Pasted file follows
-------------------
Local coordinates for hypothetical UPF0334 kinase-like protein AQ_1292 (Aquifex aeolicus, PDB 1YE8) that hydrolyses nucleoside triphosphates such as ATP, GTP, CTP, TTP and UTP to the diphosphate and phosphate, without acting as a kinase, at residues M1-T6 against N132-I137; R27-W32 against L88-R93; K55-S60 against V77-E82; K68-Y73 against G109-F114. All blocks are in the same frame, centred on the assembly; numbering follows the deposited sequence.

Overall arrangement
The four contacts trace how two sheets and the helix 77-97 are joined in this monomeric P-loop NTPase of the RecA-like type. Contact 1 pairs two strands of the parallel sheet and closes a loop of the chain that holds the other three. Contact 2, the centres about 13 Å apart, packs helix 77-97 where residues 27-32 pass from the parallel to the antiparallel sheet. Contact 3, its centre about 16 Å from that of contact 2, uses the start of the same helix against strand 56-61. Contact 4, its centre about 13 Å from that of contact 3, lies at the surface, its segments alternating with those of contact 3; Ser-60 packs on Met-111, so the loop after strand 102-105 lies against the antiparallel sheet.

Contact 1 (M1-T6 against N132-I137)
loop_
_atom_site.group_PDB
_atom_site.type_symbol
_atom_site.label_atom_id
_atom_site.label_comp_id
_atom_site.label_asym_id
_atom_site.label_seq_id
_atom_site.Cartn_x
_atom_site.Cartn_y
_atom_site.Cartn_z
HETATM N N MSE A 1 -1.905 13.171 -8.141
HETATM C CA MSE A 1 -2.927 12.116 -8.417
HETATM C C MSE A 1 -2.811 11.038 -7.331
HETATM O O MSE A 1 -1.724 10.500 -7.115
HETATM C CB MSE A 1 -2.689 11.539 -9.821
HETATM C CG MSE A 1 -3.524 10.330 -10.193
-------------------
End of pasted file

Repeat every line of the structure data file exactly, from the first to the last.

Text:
Local coordinates for hypothetical UPF0334 kinase-like protein AQ_1292 (Aquifex aeolicus, PDB 1YE8) that hydrolyses nucleoside triphosphates such as ATP, GTP, CTP, TTP and UTP to the diphosphate and phosphate, without acting as a kinase, at residues M1-T6 against N132-I137; R27-W32 against L88-R93; K55-S60 against V77-E82; K68-Y73 against G109-F114. All blocks are in the same frame, centred on the assembly; numbering follows the deposited sequence.

Overall arrangement
The four contacts trace how two sheets and the helix 77-97 are joined in this monomeric P-loop NTPase of the RecA-like type. Contact 1 pairs two strands of the parallel sheet and closes a loop of the chain that holds the other three. Contact 2, the centres about 13 Å apart, packs helix 77-97 where residues 27-32 pass from the parallel to the antiparallel sheet. Contact 3, its centre about 16 Å from that of contact 2, uses the start of the same helix against strand 56-61. Contact 4, its centre about 13 Å from that of contact 3, lies at the surface, its segments alternating with those of contact 3; Ser-60 packs on Met-111, so the loop after strand 102-105 lies against the antiparallel sheet.

Contact 1 (M1-T6 against N132-I137)
loop_
_atom_site.group_PDB
_atom_site.type_symbol
_atom_site.label_atom_id
_atom_site.label_comp_id
_atom_site.label_asym_id
_atom_site.label_seq_id
_atom_site.Cartn_x
_atom_site.Cartn_y
_atom_site.Cartn_z
HETATM N N MSE A 1 -1.905 13.171 -8.141
HETATM C CA MSE A 1 -2.927 12.116 -8.417
HETATM C C MSE A 1 -2.811 11.038 -7.331
HETATM O O MSE A 1 -1.724 10.500 -7.115
HETATM C CB MSE A 1 -2.689 11.539 -9.821
HETATM C CG MSE A 1 -3.524 10.330 -10.193